QUICK TIP - PHP How To Create A WordPress Plugin

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WordPress plugins are PHP scripts that alter your website. The changes could be anything from the simplest tweak in the header to a more drastic makeover (such as changing how log-ins work, triggering emails to be sent, and much more). (This article has been checked and updated on July 5th, 2017.)
wp_plugin_development_build_your_own_plugin.jpg | A&H Business Technology
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Whereas themes modify the look of your website, plugins change how it functions. With plugins, you can create custom post types, add new tables to your database to track popular articles, automatically link your contents folder to a “CDN” server such as Amazon S3… you get the picture.

Theme Or Plugin?

If you’ve ever played around with a theme, you’ll know it has a functions.php file, which gives you a lot of power and enables you to build plugin-like functionality into your theme. So, if we have this functions.php file, what’s the point of a plugin? When should we use one, and when should we create our own? The line here is blurrier than you might think, and the answer will often depend on your needs. If you just want to modify the default length of your posts’ excerpts, you can safely do it in functions.php. If you want something that lets users message each other and become friends on your website, then a plugin would better suit your needs.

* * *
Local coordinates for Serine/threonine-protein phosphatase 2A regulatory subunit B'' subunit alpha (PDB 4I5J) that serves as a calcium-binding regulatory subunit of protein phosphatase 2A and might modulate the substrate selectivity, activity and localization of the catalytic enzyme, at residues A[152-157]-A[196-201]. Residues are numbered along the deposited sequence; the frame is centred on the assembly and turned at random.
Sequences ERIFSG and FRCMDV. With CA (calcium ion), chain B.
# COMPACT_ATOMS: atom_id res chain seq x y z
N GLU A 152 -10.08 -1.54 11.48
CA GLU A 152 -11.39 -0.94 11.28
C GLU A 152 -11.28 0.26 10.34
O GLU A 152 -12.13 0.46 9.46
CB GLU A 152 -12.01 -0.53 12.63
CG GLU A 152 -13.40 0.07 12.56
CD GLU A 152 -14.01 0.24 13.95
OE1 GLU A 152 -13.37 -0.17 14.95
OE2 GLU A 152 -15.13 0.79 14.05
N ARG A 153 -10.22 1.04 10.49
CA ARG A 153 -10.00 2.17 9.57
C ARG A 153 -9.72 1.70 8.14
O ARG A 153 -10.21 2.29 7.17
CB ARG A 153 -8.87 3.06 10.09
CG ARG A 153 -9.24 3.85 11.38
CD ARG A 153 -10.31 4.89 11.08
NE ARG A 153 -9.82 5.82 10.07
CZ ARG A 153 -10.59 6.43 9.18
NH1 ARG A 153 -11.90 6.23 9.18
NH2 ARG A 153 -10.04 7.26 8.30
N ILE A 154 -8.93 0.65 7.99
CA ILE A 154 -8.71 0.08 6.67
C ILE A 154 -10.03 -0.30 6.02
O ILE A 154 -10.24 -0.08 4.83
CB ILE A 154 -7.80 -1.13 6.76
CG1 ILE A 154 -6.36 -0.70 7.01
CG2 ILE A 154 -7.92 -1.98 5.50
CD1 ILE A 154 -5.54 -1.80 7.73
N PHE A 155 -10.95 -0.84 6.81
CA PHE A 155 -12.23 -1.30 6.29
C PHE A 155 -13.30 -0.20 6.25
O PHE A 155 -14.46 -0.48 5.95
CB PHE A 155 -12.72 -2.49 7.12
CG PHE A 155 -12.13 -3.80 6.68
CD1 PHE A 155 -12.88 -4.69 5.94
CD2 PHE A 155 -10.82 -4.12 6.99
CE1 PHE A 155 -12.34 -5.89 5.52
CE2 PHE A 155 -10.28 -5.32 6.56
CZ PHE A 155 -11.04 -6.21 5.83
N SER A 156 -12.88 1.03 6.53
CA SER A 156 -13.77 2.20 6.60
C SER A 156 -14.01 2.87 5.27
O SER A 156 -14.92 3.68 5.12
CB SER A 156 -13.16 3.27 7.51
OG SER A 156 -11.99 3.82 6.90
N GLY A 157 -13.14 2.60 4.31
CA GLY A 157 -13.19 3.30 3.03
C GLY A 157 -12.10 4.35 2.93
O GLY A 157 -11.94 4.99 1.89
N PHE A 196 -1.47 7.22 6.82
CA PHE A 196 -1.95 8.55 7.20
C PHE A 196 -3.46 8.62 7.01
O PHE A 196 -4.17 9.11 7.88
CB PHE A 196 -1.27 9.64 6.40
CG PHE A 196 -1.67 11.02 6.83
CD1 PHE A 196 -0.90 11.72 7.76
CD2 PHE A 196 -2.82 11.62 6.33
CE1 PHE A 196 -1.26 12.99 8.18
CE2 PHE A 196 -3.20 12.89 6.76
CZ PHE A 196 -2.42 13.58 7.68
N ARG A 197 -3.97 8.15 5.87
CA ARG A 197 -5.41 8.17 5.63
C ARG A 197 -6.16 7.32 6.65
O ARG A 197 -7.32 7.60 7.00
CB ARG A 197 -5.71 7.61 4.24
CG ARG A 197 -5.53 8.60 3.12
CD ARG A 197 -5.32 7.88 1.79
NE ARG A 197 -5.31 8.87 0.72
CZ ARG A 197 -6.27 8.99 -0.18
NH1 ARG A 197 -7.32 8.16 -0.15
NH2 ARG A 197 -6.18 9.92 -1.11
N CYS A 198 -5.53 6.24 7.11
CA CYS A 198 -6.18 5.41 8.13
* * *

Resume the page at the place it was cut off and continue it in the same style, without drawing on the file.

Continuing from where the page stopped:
The main difference is that a plugin’s functionality persists regardless of what theme you have enabled, whereas any changes you have made in functions.php will stop working once you switch themes. Also, grouping related functionality into a plugin is often more convenient than leaving a mass of code in functions.php.

Creating Our First PlugIn

To create a plugin, all you need to do is create a folder and then create a single file with one line of content. Navigate to the wp-content/plugins folder, and create a new folder named awesomeplugin. Inside this new folder, create a file named awesomeplugin.php. Open the file in a text editor, and paste the following information in it:

Of all this information, only the plugin’s name is required. But if you intend to distribute your plugin, you should add as much data as possible.

With that out of the way, you can go into the back end to activate your plugin. That’s all there is to it! Of course, this plugin doesn’t do anything; but strictly speaking, it is an active, functioning plugin.

Structuring PlugIns

When creating complex functionality, splitting your plugin into multiple files and folders might be easier. The choice is yours, but following a few good tips will make your life easier.

If your plugin focuses on one main class, put that class in the main plugin file, and add one or more separate files for other functionality. If your plugin enhances WordPress’ back end with custom controls, you can create the usual CSS and JavaScript folders to store the appropriate files.

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